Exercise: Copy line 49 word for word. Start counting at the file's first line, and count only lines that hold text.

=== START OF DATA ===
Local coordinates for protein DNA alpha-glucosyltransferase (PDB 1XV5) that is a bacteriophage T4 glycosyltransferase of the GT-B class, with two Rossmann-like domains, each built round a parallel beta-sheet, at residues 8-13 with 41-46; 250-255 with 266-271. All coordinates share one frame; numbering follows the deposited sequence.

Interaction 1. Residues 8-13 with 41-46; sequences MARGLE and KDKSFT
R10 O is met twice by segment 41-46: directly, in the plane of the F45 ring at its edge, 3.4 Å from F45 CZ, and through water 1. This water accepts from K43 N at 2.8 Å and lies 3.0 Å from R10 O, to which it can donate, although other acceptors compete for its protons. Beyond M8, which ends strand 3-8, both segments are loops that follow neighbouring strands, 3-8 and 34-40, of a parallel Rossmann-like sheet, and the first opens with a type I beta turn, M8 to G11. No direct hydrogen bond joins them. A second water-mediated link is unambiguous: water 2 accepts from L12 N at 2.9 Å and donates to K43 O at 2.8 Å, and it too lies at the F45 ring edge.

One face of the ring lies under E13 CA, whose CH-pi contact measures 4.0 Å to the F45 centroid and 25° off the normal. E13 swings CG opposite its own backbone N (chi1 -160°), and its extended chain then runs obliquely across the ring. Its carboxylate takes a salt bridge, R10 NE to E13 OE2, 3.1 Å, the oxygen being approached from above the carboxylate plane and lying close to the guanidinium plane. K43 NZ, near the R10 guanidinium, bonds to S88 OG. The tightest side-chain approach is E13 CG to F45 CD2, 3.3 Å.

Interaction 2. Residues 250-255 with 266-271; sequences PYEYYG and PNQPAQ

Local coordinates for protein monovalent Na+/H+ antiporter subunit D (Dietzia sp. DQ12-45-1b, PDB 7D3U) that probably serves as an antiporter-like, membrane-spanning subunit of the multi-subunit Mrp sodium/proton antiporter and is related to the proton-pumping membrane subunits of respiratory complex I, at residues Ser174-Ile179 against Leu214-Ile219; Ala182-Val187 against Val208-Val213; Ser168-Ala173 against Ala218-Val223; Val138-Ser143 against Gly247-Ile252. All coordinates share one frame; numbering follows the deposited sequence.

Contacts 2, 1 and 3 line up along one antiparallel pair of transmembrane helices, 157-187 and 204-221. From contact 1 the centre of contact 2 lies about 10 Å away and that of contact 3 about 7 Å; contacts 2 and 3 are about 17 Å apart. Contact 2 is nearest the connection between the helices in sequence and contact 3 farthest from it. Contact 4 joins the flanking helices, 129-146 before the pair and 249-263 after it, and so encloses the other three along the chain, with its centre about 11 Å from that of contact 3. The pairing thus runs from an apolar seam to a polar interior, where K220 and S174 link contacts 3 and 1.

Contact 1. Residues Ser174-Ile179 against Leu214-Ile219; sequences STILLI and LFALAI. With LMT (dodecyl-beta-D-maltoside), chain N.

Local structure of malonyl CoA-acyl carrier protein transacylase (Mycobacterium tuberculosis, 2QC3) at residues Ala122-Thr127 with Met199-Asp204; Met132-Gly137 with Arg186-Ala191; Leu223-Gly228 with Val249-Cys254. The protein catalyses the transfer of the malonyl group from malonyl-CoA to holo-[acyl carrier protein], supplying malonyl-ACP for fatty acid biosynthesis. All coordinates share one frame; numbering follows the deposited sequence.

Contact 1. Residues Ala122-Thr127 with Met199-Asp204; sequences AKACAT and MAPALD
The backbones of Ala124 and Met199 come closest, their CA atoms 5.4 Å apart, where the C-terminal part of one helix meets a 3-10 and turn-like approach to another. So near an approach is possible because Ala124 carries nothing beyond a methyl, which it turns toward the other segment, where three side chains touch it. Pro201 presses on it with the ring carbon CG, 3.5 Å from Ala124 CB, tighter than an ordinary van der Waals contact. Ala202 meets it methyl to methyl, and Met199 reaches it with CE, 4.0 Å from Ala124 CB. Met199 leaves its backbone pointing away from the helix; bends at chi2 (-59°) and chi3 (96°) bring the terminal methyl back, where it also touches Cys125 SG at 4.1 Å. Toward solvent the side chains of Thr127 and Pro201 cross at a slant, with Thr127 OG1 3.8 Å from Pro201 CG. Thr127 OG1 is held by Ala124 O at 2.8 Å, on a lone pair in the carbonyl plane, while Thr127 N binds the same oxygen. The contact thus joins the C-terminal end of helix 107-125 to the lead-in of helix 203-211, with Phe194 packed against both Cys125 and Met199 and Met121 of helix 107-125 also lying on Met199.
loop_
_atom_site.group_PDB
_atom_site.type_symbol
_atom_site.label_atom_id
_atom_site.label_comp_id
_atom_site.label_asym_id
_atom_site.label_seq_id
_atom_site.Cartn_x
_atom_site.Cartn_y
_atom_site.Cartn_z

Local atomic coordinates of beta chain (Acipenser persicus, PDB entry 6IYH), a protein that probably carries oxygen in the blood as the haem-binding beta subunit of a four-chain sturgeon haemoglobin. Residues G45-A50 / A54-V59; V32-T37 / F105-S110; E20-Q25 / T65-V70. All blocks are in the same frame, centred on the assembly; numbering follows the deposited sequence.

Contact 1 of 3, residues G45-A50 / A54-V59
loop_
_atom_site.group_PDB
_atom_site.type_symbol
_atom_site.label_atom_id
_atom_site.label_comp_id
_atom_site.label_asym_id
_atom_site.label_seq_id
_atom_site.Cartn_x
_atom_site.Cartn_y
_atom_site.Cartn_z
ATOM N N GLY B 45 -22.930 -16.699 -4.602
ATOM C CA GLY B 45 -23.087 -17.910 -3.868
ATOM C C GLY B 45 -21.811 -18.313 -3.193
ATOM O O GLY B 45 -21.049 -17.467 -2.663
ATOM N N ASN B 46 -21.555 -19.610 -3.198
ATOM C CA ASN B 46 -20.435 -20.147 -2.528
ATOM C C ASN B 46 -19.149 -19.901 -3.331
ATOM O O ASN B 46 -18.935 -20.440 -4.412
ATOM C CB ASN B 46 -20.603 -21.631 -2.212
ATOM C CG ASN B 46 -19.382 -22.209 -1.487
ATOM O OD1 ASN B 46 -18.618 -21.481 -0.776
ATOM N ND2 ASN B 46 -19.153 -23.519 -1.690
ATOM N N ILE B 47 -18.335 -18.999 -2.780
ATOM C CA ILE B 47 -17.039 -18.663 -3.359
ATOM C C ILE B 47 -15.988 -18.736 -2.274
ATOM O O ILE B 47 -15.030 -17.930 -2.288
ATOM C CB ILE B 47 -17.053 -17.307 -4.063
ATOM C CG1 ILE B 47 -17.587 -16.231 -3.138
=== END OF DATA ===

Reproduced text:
ATOM O O ILE B 47 -15.030 -17.930 -2.288